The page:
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Magyar Nemzet (Hungarian: Hungarian nation) is a major Hungarian newspaper published in Hungary.

Magyar Nemzet
Type Daily newspaper
Format Broadsheet
Founder(s) Sándor Pethő
Founded 1938; 80 years ago (1938)
Political alignment Conservative
Language Hungarian


History and profileEdit

Magyar Nemzet, a moderate conservative daily, was founded by Sándor Pethő in 1938.[1] The paper fused with the other conservative daily Napi Magyarország in April 2000.

Magyar Nemzet is regarded as part of conservative media which intensified in the country in 2010.[2] Its editorials often speak out against the socialist and liberal parties, Hungarian Socialist Party (MSZP) and Alliance of Free Democrats (SZDSZ).

Magyar Nemzet is published in broadsheet format.[3] Its major rival is Népszabadság, the former communist party newspaper, mostly supported the former socialist MSZP/SZDSZ government. Magyar Nemzet's editorials often complain about bias of the more readily available Népszabadság and the former government's de facto censorship by cutting off funds for conservative news.[4]


The circulation of Magyar Nemzet was 132,000 copies in January 1989 and 121,000 copies in January 1991.[5] The paper had a circulation of 70,000 copies in July 1992 and 55,000 copies in March 1993.[5] Its circulation was 41,000 copies in 1998.[6] The paper had a circulation of 64,209 copies in 2009, making it the fifth best-selling daily in the country.[1] However, the paper lost one-third of its readers between 2005 and 2010.[7] During the same period the visitors of its website also declined.[7]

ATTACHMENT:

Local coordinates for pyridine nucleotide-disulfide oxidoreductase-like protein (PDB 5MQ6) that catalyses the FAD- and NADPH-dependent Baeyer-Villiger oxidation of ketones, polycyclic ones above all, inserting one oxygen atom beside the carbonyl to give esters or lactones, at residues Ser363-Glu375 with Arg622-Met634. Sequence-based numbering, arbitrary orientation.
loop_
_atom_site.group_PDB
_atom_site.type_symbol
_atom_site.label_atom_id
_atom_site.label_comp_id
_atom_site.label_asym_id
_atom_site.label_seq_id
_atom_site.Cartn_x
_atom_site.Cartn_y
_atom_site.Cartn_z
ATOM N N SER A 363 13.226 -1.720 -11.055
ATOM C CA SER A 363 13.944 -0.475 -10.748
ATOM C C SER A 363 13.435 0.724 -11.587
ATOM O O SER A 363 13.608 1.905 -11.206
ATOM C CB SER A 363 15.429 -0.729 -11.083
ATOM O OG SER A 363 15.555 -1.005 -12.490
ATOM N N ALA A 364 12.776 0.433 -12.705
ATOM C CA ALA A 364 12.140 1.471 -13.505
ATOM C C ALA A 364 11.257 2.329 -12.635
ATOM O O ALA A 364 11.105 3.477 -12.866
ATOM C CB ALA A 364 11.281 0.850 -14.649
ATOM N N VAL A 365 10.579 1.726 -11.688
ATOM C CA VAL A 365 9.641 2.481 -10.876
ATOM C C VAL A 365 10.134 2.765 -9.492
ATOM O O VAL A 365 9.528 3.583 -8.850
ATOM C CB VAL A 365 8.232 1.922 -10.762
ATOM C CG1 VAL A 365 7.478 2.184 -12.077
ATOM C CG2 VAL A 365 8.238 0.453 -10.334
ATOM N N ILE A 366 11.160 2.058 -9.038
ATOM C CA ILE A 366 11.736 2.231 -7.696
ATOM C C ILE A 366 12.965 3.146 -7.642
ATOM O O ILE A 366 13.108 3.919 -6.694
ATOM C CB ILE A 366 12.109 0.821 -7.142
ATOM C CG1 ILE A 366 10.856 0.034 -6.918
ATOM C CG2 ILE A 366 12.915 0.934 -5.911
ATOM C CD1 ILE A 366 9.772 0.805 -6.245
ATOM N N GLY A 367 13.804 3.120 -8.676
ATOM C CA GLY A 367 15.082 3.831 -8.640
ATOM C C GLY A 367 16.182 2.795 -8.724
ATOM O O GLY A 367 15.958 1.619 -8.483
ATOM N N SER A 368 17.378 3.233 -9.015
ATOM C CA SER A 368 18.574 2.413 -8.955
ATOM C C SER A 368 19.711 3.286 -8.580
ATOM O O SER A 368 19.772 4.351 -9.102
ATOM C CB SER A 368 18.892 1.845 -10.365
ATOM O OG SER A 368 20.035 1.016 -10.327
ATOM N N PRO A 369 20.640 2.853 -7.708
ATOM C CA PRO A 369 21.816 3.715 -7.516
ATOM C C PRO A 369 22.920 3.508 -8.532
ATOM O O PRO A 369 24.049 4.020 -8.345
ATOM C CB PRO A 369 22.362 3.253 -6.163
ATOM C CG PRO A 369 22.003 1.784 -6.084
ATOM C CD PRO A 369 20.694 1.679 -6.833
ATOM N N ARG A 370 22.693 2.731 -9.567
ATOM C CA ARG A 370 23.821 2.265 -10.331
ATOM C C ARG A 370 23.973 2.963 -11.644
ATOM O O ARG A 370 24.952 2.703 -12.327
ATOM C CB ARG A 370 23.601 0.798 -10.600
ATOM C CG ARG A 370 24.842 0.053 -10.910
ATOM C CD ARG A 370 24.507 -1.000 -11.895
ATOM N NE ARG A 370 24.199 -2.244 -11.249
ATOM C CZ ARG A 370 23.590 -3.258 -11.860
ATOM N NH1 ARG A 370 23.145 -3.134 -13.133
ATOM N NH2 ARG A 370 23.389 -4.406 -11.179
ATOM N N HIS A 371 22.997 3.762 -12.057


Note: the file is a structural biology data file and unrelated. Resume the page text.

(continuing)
1. ^ a b "Communicating Europe: Hungary Manual" (PDF). European Stability Initiative. December 2010. Retrieved 26 November 2014. 
  2. ^ Daiva Repeckaite. "Independent Journalism under Increasing Threat in Hungary". Equal Times. Retrieved 11 October 2014. 
  3. ^ Péter Bajomi-Lázár. "The Business of Ethics, the Ethics of Business" (PDF). Centrul pentru Jurnalism Independent. Retrieved 16 February 2015. 
  4. ^ Hungarian press BBC.
  5. ^ a b Marina Popescu; Gábor Tóka (2000). "Campaign Effects in the 1994 and 1998 Parliamentary Elections in Hungary" (Conference paper). ECPR. Retrieved 15 February 2015. 
  6. ^ Mihály Gálik; Beverly James (1999). "Ownership and control of the Hungarian press". The Public. 6 (2). Retrieved 12 November 2014. 
  7. ^ a b Borbála Tóth (5 January 2012). "Mapping digital media. Hungary" (PDF). Open Society Foundation. Retrieved 27 November 2014. 

External linksEdit